The National Geographic reports on another theory about the fall of the Maya due to climate change:
In the 19th century, when explorers began discovering the overgrown ruins of “lost cities,” theorists imagined an immense volcanic eruption or earthquake or superstorm—or maybe an empire-wide pandemic. (Related: “Maya Mystery Solved by ‘Important’ Volcanic Discovery?”)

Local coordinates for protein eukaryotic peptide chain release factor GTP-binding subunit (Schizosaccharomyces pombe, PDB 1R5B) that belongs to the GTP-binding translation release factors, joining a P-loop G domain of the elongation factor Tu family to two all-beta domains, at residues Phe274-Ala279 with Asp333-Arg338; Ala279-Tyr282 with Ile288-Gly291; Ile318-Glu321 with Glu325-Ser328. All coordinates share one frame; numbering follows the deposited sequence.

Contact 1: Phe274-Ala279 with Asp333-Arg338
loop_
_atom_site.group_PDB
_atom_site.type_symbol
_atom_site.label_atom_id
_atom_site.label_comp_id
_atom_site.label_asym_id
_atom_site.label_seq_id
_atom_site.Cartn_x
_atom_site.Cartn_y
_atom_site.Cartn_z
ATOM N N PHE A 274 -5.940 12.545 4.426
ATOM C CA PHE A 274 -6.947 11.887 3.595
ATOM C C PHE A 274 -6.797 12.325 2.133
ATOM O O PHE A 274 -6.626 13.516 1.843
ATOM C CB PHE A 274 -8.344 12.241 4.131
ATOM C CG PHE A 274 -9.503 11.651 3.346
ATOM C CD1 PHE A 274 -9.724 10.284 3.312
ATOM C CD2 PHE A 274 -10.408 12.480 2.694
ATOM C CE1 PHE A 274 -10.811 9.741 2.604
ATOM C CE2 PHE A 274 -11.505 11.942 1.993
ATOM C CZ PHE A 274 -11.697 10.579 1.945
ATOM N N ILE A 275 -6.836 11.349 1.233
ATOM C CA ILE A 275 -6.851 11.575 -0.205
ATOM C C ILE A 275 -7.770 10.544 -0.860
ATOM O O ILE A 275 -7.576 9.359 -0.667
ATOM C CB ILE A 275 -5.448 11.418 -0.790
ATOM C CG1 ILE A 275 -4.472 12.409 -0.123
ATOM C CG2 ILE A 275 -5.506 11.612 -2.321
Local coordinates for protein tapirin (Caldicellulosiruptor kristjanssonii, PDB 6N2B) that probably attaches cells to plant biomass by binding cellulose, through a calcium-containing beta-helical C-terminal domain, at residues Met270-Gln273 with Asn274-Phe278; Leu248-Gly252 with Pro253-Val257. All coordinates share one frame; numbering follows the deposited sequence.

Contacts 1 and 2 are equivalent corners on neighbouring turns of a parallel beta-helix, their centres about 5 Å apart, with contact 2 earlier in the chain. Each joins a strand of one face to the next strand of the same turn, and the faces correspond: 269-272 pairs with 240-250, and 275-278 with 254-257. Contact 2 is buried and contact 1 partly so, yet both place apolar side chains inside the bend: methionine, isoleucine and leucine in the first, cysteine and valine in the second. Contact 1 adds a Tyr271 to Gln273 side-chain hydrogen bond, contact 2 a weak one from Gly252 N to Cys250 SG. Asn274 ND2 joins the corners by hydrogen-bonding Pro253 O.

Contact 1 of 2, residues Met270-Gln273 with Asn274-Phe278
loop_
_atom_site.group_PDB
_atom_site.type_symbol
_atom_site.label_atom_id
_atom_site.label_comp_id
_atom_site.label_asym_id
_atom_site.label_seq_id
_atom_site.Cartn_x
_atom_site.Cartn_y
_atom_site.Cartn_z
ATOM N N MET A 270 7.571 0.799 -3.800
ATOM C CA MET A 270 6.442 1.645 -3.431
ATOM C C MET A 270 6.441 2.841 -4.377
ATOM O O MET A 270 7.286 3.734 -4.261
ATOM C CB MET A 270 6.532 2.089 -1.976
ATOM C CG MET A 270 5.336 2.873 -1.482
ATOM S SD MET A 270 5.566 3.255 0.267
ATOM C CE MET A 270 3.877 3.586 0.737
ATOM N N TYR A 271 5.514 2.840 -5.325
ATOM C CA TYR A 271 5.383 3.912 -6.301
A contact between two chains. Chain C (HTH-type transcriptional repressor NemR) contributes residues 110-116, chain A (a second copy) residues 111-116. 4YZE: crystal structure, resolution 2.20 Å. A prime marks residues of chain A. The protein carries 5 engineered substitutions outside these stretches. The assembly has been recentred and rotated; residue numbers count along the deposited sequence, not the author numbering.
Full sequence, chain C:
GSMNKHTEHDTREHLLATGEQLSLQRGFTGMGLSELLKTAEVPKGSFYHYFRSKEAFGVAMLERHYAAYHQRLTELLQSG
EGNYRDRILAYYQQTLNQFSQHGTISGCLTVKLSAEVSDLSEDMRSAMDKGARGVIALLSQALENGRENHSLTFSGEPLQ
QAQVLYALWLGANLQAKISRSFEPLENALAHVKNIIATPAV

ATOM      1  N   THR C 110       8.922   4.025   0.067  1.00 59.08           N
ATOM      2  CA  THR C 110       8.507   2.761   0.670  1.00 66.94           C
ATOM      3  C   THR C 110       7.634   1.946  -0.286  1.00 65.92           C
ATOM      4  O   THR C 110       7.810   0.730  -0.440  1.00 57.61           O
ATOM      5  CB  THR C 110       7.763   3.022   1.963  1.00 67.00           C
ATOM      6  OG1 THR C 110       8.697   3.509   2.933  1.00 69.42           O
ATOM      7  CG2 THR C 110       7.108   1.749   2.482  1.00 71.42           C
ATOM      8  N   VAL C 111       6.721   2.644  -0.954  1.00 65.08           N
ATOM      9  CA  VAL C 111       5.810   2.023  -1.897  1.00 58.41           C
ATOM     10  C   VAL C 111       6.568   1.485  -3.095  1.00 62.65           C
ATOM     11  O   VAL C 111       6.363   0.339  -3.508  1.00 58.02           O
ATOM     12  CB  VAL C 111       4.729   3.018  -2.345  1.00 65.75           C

But today scientists generally agree that the Maya collapse has many roots, all intertwined—overpopulation, warfare, famine, drought. At the moment, the hottest field of inquiry centers on climate change, perhaps of the Maya’s own doing.
The latest Maya climate-change study, published Friday in the journal Science, analyzes a Belizean cavern’s stalagmites—those lumpy, rocky spires on cave floors—to link climate swings to both the rise and fall of the empire.